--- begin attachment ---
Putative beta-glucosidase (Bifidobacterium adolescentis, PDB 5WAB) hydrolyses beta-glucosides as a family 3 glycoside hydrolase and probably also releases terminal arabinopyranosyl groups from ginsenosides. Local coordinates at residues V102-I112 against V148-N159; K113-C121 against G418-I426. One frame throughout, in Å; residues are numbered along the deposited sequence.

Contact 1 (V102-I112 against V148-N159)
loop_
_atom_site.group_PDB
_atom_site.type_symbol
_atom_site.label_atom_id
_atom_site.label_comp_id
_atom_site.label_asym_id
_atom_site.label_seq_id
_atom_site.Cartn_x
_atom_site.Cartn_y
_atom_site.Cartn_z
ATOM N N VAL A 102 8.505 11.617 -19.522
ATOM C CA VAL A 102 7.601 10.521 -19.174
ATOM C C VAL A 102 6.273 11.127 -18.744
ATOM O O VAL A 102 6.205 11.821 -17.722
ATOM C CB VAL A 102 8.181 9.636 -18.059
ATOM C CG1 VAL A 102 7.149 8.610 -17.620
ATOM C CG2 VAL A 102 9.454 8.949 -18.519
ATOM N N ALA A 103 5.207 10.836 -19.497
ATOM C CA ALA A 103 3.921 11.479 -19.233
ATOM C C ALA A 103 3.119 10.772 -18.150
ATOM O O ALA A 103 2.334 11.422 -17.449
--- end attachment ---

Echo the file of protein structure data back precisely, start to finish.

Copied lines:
Putative beta-glucosidase (Bifidobacterium adolescentis, PDB 5WAB) hydrolyses beta-glucosides as a family 3 glycoside hydrolase and probably also releases terminal arabinopyranosyl groups from ginsenosides. Local coordinates at residues V102-I112 against V148-N159; K113-C121 against G418-I426. One frame throughout, in Å; residues are numbered along the deposited sequence.

Contact 1 (V102-I112 against V148-N159)
loop_
_atom_site.group_PDB
_atom_site.type_symbol
_atom_site.label_atom_id
_atom_site.label_comp_id
_atom_site.label_asym_id
_atom_site.label_seq_id
_atom_site.Cartn_x
_atom_site.Cartn_y
_atom_site.Cartn_z
ATOM N N VAL A 102 8.505 11.617 -19.522
ATOM C CA VAL A 102 7.601 10.521 -19.174
ATOM C C VAL A 102 6.273 11.127 -18.744
ATOM O O VAL A 102 6.205 11.821 -17.722
ATOM C CB VAL A 102 8.181 9.636 -18.059
ATOM C CG1 VAL A 102 7.149 8.610 -17.620
ATOM C CG2 VAL A 102 9.454 8.949 -18.519
ATOM N N ALA A 103 5.207 10.836 -19.497
ATOM C CA ALA A 103 3.921 11.479 -19.233
ATOM C C ALA A 103 3.119 10.772 -18.150
ATOM O O ALA A 103 2.334 11.422 -17.449